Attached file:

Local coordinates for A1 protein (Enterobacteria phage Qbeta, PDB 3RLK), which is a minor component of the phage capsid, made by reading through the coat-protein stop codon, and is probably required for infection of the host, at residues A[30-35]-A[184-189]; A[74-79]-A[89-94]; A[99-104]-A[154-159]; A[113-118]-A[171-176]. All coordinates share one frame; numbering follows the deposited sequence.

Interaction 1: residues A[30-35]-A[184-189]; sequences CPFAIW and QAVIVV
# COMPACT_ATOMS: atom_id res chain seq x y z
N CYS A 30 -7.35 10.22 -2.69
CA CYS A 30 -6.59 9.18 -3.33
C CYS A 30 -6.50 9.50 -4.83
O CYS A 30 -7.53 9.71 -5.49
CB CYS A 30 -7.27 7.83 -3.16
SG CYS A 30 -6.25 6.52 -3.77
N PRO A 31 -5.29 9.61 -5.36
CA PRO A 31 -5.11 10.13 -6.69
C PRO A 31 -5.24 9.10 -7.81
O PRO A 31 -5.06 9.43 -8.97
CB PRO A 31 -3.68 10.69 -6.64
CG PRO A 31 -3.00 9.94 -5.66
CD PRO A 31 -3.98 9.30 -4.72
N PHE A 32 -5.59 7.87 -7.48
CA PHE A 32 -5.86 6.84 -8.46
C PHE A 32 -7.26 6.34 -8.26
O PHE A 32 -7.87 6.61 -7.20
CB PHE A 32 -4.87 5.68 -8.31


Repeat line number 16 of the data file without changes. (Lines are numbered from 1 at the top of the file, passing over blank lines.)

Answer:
CD PRO A 31 -3.98 9.30 -4.72